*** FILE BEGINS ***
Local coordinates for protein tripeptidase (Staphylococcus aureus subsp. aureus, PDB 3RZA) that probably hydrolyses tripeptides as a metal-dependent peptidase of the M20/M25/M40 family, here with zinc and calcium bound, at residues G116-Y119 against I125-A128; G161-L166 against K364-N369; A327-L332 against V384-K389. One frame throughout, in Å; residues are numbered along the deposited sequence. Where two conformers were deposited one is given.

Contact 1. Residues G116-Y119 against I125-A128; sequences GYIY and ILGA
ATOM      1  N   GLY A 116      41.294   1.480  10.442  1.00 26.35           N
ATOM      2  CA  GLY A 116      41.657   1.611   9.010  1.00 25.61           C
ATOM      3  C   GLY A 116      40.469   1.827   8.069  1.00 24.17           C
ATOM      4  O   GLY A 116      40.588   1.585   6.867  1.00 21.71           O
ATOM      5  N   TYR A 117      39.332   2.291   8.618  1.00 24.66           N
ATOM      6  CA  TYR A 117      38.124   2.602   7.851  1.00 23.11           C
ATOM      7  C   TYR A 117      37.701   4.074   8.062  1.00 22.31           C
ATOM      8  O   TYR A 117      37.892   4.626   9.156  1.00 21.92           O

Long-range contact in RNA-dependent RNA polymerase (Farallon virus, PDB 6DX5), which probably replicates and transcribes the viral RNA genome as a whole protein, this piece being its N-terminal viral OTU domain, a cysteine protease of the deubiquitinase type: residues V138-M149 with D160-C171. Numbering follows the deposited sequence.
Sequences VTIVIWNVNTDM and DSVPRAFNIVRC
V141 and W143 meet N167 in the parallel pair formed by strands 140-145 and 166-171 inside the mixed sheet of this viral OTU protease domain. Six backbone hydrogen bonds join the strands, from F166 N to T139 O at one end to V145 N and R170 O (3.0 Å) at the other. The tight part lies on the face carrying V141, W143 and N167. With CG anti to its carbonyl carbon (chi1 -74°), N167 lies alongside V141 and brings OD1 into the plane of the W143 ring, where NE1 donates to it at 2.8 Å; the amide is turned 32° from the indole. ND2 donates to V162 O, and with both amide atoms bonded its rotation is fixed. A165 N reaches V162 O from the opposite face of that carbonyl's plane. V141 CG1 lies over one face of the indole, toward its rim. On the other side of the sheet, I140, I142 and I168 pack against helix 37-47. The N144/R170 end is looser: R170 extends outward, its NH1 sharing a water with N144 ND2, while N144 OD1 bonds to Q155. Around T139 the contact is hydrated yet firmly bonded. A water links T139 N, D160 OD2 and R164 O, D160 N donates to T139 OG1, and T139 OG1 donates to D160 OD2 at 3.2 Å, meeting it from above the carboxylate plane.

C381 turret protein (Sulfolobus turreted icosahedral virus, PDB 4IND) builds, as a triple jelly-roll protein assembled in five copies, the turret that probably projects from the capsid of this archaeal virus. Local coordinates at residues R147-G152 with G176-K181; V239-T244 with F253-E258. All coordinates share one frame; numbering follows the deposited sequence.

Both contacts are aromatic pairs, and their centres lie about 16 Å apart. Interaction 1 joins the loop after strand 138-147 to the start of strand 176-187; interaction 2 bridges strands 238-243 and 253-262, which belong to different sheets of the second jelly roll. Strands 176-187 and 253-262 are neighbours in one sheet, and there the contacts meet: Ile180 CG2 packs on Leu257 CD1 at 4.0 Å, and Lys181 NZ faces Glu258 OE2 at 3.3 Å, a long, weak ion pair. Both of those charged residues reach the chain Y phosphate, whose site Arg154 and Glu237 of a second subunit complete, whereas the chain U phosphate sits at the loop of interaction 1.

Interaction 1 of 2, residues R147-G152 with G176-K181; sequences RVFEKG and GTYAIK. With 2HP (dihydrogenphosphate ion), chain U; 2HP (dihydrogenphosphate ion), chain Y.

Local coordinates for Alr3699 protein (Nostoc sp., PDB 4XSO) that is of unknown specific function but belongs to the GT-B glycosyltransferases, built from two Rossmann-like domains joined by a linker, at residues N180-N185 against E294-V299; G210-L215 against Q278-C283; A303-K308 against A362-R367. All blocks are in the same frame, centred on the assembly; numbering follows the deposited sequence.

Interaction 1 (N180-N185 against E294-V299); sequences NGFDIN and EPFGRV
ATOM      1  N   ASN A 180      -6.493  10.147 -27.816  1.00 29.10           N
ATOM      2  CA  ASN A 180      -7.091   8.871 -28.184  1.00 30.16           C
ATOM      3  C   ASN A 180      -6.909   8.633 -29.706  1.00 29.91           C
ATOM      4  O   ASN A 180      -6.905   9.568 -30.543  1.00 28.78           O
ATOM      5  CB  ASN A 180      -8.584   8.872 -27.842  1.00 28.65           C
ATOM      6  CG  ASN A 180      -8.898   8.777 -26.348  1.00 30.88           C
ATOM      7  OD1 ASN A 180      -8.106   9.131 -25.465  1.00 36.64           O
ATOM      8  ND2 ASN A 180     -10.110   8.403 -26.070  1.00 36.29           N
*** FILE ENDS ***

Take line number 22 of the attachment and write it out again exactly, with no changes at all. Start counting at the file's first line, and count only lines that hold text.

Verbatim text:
ATOM      4  O   ASN A 180      -6.905   9.568 -30.543  1.00 28.78           O